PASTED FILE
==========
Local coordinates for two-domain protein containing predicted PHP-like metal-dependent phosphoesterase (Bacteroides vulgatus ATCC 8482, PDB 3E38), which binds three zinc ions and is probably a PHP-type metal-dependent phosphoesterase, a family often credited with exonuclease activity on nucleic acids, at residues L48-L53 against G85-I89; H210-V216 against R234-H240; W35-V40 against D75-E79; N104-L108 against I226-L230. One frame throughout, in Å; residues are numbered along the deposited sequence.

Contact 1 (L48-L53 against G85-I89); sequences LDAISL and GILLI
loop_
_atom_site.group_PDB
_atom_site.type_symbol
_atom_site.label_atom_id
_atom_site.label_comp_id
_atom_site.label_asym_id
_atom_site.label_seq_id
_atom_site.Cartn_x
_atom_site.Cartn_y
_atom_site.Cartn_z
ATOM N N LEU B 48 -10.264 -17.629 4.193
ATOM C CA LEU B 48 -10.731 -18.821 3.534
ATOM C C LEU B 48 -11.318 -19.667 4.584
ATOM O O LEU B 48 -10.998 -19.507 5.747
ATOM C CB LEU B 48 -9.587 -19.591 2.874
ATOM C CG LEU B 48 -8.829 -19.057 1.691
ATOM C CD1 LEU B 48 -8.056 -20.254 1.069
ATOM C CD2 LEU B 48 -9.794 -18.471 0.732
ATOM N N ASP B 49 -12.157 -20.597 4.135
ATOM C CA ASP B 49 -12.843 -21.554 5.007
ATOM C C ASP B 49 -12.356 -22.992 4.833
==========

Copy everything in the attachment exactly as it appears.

Local coordinates for two-domain protein containing predicted PHP-like metal-dependent phosphoesterase (Bacteroides vulgatus ATCC 8482, PDB 3E38), which binds three zinc ions and is probably a PHP-type metal-dependent phosphoesterase, a family often credited with exonuclease activity on nucleic acids, at residues L48-L53 against G85-I89; H210-V216 against R234-H240; W35-V40 against D75-E79; N104-L108 against I226-L230. One frame throughout, in Å; residues are numbered along the deposited sequence.

Contact 1 (L48-L53 against G85-I89); sequences LDAISL and GILLI
loop_
_atom_site.group_PDB
_atom_site.type_symbol
_atom_site.label_atom_id
_atom_site.label_comp_id
_atom_site.label_asym_id
_atom_site.label_seq_id
_atom_site.Cartn_x
_atom_site.Cartn_y
_atom_site.Cartn_z
ATOM N N LEU B 48 -10.264 -17.629 4.193
ATOM C CA LEU B 48 -10.731 -18.821 3.534
ATOM C C LEU B 48 -11.318 -19.667 4.584
ATOM O O LEU B 48 -10.998 -19.507 5.747
ATOM C CB LEU B 48 -9.587 -19.591 2.874
ATOM C CG LEU B 48 -8.829 -19.057 1.691
ATOM C CD1 LEU B 48 -8.056 -20.254 1.069
ATOM C CD2 LEU B 48 -9.794 -18.471 0.732
ATOM N N ASP B 49 -12.157 -20.597 4.135
ATOM C CA ASP B 49 -12.843 -21.554 5.007
ATOM C C ASP B 49 -12.356 -22.992 4.833